understanding mental illness
If you ever went to camp as a child, singing delightfully annoying songs around a campfire, perhaps you can remember an especially irritating song with the ever repeating phrase “there’s a whole in my bucket dear Liza, dear Liza, dear Liza, a hole”. Of course, the even more annoying answer follows unerringly,”well fix it dear Henry, dear Henry, dear Henry, dear Henry, fix it”. What the Lizas of the world don’t know, is that in order to maintain good mental health, the buckets of our lives need many holes in them.
The stress vulnerability bucket image is a way to explain why some people experience anxiety, depression, paranoia or a psychotic episode, while other people seem to handle life with ease. I heard this illustration explained at a conference more than 10 years ago and I find that it is still the easiest way to explain why some people slip into mental illness.
Think of each person’s ability to handle stress as a bucket with holes in the bottom. Some people, from stable home backgrounds with relaxed, cheerful temperaments, might have a large bucket to handle stress while others, who are high-strung or perhaps wounded from child abuse or an unstable home life as children, might have a smaller bucket.
Now, imagine stress as water filling up each bucket. If a lot of water comes into a bucket, in other words, if a person experiences a great deal of stress, then the bucket can overflow. People with big buckets, or a low-level of vulnerability, can cope with more stress while people with smaller buckets can cope with less stress. Many situations in life stress us all out, like relationship problems, money worries or family problems.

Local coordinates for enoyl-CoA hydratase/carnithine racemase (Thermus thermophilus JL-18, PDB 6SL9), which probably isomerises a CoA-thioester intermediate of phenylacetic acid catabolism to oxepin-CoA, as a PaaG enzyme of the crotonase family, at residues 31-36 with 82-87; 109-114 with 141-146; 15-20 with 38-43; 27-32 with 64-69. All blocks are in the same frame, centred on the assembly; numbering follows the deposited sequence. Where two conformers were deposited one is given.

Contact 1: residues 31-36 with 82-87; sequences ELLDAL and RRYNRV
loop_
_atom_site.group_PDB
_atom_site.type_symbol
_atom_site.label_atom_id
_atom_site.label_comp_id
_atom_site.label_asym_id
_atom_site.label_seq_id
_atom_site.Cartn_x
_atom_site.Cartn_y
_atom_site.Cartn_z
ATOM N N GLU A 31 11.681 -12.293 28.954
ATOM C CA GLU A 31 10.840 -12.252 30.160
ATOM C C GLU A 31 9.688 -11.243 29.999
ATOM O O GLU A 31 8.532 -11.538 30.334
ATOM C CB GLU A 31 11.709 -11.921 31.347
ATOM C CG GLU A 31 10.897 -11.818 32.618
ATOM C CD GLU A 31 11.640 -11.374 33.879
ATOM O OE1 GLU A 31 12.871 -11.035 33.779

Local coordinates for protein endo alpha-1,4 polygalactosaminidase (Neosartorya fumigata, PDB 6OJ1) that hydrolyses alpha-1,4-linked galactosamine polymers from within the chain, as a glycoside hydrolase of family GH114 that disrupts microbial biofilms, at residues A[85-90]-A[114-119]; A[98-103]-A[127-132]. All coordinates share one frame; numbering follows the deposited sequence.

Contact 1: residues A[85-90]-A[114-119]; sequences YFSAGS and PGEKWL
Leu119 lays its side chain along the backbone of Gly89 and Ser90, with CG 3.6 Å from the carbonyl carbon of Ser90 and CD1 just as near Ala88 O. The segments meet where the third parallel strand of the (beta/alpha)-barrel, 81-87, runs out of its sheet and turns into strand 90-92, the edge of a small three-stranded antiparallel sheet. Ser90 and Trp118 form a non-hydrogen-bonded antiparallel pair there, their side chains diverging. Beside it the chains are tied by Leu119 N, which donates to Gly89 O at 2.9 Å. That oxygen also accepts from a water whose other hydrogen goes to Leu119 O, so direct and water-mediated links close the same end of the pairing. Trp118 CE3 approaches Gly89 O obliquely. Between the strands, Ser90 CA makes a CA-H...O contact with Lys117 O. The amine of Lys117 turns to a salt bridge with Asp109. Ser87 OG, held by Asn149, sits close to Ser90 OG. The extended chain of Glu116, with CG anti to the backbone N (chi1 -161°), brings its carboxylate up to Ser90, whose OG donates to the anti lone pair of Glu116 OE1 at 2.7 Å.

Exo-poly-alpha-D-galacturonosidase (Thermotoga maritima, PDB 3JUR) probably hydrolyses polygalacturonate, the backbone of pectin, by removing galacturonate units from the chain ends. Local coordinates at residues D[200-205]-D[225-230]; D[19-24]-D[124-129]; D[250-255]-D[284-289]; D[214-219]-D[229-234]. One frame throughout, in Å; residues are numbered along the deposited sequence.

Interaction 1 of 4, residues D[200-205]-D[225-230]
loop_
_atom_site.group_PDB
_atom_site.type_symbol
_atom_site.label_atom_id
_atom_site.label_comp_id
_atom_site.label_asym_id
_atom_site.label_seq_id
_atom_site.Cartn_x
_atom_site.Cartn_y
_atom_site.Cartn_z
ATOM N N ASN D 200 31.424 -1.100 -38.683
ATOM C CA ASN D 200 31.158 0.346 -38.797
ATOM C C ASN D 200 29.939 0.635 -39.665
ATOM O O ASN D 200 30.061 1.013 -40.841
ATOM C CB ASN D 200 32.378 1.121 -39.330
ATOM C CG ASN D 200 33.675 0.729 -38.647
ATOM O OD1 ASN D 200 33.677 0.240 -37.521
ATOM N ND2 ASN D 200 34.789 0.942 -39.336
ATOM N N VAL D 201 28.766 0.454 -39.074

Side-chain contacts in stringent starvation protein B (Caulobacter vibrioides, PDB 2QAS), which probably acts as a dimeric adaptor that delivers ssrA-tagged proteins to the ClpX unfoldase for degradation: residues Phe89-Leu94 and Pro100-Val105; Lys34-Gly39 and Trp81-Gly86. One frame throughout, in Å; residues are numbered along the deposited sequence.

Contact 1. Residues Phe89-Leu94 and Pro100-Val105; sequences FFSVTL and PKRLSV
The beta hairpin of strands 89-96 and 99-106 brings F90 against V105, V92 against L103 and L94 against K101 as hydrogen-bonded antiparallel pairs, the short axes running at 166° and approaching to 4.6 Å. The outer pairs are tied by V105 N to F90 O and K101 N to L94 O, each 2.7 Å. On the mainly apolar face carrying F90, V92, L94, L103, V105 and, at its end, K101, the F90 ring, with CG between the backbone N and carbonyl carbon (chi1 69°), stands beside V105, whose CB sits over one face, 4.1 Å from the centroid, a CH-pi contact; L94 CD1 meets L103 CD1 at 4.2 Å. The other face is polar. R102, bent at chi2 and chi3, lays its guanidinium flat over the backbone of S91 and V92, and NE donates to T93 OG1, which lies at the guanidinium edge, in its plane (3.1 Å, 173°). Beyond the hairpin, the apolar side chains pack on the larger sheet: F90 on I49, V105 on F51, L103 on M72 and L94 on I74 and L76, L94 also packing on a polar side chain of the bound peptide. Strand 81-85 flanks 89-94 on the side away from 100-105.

If you manage stress by using helpful ways of coping, then this gets rid of the stress in the bucket by punching holes in the bottom of the bucket. Helpful coping would be activity such as talking through your problems with someone or getting a good nights sleep, going for a walk or taking a long hot bath to relax your muscles. The best way for me to de-stress physically, mentally and emotionally, is to relax in prayer or meditation, the kind that leads me into deep rest.
If a person attempts to cope unwisely, that could make the stress worse because it is just like blocking the holes in the bucket. Unhelpful ways of coping are things like taking drugs, drinking too much alcohol, keeping your problems to yourself and not getting enough sleep.
Really, it is not important if your bucket is large or small. The key to living a balanced, ‘sane’ life is to keep the holes in the bottom of your bucket open, so stress can flow out. Everyone would benefit from some kind of therapy to understand how they unconciously plug up the holes in their buckets. Sometimes people also need medication, especially if they need help sleeping. Some people need eyeglasses to read, diabetics need insulin. Some people need help with their serotonin levels to open up the plugged holes in the bucket of their life.It is simple as that. Now, if somehow we could dispense with any feelings of guilt and silence the condemnation that still rains down on those society judges as weak, lazy or just plain crazy, the world would be a much better place to live in.
Does this topic seem completely irrelevant to you? I will leave you with a thought.
One in four people suffer from mental illness sometime in their life.
Think of three friends.
If they all seem fine, looks like you’re the one.